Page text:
“To the hero of that era,” wrote Yitskhok Kharlash, “the male and female Jewish workers, who had only just awakened from sleep at the time—it all came directly to them, as they all awoke instinctively. The emotions filled out their lives completely. And, their feelings were refined, purified by harsh suffering and profound humanity. These people needed no ostentation and no artificiality; on the contrary, all the simpler, all the more profound, one finds in their open hearts and pure souls. The hollow abstractions of the intellect and the glib forms of art would have no purchase with them. Poetry for them was no more than a fitted instrument of expression—namely, glowing, flowing over the bridges, raging within and having to find form in words. It mattered not if one understood the meaning of the words correctly or not—they had already invested in the words what their own blood demanded. However, the words had to be authentic, complete, intact, without any internal imperfection. Such language could come only from one of them. From a poet who organically sensed the sufferings of his brethren and with the blood of his heart drew the pathway to the future. Such a poet was Dovid Edelshtadt.”
Sources: Kalmen Marmor, “Biblyografye, 1892-1948” (Bibliography, 1892-1948), in his Dovid edelshtadt (Dovid Edelshtadt) (New York: IKUF, 1950), pp. 297-396; Y. Yeshurin, “Dovid edelshtadt biblyografye, 1892-1953” (Dovid Edelshtadt bibliography, 1892-1953), in Dovid edelshtadt gedenk-bukh (Dovid Edelshtadt remembrance volume), edited by B. Y. Byalostotski (New York: Dovid Edelshtadt committee in New York, Los Angeles, and San Francisco, 1952), pp. 590-607, additional material to Marmor, “Biblyografye”—including information that Marmor accidentally missed and notes on material about Edelshtadt written after the publication of Marmor’s book; Kh. Sh. Kazdan, in Tsukunft (New York) (April 1954); B. Y. Byalostotski, in Tog-morgn-zhurnal (New York) (May 2, 1954); Byalostotski, Kholem un var (Dream and reality) (New York, 1956), pp. 459-69; Y. Mestel, in Yidishe kultur (New York) (July 1954); A. Liessin, Zikhroynes un bilder (Memoirs and images) (New York, 1954), pp. 153-58; Shmuel Niger, in Tog-morgn-zhurnal (June 12, 1955); N. B. Minkov, in Kultur un dertsiung (New York) (November 1955); Minkov, Pyonern fun der yidisher poezye in amerike, dos sotsyale lid (Pioneers of Yiddish poetry in America, the social poem) (New York, 1956), pp. 89-128; L. Kobrin, Mayne fuftsik yor in amerike (My fifty years in America) (Buenos Aires, 1955), pp. 315-16, 343; Y. Rodak, Kunst un kinstler (Art and artists) (New York, 1955), p. 59; H. Royzenblat, in Idisher kemfer (New York) (March 23, 1956); Yankev Glatshteyn, In tokh genumen (In essence) (New York, 1956), pp. 35-41; B. Grin, in Morgn-frayhayt (New York) (September 28, 1962); Grin, Yidishe shrayber in amerike (Yiddish writers in America) (New York, 1963), pp. 52-65; A. Pomerants, Di sovetishe haruge malkhes (The [Jewish writers] murdered by the Soviet government) (Buenos Aires, 1962), pp. 302-30; A. Zak, In onheyb friling (In the beginning of spring) (Buenos Aires, 1962), p. 35; M. Gefen, in Al hamishmar (Tel Aviv) (March 22, 1963); H. Leivick, Eseyen un redes (Essays and speeches) (New York, 1963), pp. 195-207.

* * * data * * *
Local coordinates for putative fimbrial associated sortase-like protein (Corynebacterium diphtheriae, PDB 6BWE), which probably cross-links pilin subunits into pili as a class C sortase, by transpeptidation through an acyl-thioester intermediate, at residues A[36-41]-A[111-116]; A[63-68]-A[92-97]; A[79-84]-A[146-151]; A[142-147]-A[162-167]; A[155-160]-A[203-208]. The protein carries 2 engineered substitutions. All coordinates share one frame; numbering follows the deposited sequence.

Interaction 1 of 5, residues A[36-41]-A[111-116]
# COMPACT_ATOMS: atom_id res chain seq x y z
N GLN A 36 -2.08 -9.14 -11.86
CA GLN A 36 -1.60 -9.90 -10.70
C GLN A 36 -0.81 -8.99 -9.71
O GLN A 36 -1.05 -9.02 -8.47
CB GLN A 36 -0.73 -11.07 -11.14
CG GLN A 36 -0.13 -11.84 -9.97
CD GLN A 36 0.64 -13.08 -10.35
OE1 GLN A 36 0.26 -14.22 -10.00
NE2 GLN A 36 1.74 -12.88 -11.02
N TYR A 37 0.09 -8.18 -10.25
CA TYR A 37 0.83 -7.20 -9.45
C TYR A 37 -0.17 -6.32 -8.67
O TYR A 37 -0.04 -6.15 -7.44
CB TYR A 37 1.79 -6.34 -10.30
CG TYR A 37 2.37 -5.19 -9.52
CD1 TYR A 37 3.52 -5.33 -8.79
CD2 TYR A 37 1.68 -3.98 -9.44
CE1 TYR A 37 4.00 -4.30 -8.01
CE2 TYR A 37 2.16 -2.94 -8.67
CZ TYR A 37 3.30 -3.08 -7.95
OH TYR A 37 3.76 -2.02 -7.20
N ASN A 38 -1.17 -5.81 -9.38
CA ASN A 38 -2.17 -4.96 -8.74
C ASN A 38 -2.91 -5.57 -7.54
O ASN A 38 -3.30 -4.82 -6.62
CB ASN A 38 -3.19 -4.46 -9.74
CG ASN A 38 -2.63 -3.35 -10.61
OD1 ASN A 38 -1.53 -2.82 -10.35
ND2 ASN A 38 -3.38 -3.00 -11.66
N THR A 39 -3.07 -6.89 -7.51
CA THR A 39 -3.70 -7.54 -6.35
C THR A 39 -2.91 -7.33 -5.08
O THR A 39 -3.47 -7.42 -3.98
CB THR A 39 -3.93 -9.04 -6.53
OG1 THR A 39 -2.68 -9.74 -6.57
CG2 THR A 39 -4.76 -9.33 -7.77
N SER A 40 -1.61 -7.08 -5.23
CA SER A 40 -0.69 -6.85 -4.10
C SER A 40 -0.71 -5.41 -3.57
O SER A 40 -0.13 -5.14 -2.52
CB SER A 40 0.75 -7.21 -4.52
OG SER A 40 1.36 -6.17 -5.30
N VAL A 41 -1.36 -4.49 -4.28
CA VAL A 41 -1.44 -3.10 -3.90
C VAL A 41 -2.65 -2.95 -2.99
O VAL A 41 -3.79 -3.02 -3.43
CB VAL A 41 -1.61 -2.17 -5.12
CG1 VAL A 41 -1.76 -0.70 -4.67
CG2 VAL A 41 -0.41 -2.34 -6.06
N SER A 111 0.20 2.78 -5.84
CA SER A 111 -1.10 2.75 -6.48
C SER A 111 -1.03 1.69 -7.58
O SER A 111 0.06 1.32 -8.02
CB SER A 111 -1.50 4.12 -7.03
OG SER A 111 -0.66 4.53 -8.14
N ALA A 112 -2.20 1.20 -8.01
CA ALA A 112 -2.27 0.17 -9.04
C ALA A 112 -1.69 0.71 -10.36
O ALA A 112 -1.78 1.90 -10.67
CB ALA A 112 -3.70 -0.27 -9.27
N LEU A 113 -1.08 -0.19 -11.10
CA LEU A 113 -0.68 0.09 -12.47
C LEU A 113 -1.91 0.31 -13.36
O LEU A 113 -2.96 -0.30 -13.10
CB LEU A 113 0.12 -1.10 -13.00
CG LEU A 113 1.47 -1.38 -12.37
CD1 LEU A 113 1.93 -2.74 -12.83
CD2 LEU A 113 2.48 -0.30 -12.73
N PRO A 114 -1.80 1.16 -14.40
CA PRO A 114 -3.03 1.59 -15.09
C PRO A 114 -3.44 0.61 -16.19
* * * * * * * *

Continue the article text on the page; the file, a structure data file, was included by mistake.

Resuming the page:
[Additional information from: Berl Kagan, comp., Leksikon fun yidish-shraybers (Biographical dictionary of Yiddish writers) (New York, 1986), col. 413.]